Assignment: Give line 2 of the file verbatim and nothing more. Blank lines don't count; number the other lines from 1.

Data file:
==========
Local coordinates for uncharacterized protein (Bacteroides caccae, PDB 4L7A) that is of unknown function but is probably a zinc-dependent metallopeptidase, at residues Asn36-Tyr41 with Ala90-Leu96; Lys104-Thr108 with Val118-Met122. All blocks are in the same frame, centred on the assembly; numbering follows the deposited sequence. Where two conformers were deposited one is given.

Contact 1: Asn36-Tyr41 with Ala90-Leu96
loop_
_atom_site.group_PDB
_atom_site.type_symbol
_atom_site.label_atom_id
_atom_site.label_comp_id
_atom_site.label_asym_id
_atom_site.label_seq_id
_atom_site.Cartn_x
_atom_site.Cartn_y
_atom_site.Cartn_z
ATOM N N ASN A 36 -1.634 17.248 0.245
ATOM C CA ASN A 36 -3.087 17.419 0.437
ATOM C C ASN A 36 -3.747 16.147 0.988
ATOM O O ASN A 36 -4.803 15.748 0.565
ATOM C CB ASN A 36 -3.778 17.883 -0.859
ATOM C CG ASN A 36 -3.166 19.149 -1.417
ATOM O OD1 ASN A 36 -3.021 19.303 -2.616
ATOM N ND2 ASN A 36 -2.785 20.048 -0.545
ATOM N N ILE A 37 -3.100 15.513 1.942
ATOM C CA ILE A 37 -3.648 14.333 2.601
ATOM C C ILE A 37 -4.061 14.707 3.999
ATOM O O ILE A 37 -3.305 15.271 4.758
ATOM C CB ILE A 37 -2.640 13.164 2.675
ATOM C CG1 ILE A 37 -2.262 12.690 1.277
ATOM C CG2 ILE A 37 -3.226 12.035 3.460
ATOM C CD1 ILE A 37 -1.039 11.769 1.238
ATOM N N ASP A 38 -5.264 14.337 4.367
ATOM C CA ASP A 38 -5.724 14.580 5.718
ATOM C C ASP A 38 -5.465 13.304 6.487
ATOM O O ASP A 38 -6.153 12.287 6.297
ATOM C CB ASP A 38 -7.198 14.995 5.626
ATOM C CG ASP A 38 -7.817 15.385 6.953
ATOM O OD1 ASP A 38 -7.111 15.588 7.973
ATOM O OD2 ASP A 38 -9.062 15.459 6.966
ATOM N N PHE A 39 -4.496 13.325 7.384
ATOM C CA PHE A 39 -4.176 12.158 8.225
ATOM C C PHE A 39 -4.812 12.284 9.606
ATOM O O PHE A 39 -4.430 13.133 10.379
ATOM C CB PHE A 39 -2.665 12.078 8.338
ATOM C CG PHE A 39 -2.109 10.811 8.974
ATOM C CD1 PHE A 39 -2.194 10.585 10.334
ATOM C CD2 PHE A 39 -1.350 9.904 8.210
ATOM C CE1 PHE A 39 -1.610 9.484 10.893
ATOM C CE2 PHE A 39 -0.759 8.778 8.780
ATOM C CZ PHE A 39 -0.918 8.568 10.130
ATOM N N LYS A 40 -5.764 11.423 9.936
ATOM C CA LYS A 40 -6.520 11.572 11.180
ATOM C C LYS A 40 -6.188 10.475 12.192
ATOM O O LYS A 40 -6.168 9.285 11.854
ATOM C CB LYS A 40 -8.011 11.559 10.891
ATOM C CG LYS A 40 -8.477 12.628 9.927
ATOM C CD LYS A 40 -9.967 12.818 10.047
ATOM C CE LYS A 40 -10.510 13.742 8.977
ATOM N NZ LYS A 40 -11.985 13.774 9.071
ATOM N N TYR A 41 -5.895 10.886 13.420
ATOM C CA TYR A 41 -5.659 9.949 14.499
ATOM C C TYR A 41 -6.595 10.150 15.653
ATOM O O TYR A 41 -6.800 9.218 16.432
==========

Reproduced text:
Contact 1: Asn36-Tyr41 with Ala90-Leu96